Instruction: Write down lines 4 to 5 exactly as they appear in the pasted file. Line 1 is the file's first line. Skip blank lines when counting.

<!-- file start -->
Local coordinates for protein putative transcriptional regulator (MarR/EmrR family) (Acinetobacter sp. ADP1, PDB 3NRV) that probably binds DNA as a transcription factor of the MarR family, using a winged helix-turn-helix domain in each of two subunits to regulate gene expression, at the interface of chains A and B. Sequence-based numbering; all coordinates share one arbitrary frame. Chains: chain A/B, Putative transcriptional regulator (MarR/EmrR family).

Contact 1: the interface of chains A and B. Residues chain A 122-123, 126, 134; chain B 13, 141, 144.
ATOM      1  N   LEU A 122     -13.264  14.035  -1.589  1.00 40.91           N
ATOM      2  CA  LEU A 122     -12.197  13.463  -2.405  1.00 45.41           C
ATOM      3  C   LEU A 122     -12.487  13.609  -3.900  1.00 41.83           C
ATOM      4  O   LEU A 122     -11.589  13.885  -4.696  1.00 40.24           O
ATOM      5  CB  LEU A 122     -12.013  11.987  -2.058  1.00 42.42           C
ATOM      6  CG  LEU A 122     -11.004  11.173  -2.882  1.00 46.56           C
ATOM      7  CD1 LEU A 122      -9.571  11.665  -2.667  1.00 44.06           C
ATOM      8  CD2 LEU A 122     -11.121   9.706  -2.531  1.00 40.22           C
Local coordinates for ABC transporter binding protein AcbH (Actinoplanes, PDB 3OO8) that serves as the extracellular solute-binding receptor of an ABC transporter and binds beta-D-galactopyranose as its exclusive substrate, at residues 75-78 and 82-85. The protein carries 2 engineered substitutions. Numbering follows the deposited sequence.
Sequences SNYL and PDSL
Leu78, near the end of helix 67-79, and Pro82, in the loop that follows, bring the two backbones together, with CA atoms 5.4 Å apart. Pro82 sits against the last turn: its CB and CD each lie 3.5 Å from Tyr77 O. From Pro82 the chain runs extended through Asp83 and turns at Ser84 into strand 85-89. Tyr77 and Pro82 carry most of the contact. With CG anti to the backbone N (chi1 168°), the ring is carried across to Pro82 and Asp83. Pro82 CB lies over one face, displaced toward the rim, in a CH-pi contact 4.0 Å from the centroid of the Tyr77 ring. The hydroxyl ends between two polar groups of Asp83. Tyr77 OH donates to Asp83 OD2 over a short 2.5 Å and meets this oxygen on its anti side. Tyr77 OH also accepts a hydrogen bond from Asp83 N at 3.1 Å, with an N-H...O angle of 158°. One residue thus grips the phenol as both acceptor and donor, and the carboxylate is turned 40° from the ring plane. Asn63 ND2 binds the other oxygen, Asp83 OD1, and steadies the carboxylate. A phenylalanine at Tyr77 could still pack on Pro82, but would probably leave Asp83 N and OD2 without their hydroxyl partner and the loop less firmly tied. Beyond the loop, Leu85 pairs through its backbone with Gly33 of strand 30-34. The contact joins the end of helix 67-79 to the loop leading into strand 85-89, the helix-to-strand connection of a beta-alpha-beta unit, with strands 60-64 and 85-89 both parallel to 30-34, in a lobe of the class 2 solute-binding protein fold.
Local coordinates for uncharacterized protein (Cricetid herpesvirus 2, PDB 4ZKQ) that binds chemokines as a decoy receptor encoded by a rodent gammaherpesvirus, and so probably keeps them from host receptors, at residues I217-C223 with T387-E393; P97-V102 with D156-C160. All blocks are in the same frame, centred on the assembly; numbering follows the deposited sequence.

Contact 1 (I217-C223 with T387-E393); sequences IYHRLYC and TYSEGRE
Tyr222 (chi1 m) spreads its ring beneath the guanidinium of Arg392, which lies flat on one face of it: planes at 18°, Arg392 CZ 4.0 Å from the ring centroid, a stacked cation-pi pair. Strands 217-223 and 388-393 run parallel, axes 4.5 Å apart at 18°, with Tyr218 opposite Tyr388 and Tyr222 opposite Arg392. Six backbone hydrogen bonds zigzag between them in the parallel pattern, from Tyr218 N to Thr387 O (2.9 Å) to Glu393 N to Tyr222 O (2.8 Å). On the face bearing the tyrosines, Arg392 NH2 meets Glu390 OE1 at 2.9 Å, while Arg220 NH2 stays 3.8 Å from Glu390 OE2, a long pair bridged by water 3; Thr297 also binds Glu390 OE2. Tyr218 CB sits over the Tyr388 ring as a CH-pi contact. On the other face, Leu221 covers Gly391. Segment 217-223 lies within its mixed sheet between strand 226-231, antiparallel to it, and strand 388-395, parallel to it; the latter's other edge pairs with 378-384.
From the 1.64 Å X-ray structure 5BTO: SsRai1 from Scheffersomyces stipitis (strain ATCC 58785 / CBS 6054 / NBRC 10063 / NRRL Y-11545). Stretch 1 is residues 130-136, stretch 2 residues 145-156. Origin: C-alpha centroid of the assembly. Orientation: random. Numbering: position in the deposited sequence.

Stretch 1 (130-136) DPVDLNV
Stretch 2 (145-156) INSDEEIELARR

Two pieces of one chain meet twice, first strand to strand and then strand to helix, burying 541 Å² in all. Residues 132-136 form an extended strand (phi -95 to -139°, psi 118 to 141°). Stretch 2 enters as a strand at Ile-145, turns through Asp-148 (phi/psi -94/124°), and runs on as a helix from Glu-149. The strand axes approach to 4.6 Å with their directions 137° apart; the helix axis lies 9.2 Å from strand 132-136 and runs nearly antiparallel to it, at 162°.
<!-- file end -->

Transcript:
ATOM      2  CA  LEU A 122     -12.197  13.463  -2.405  1.00 45.41           C
ATOM      3  C   LEU A 122     -12.487  13.609  -3.900  1.00 41.83           C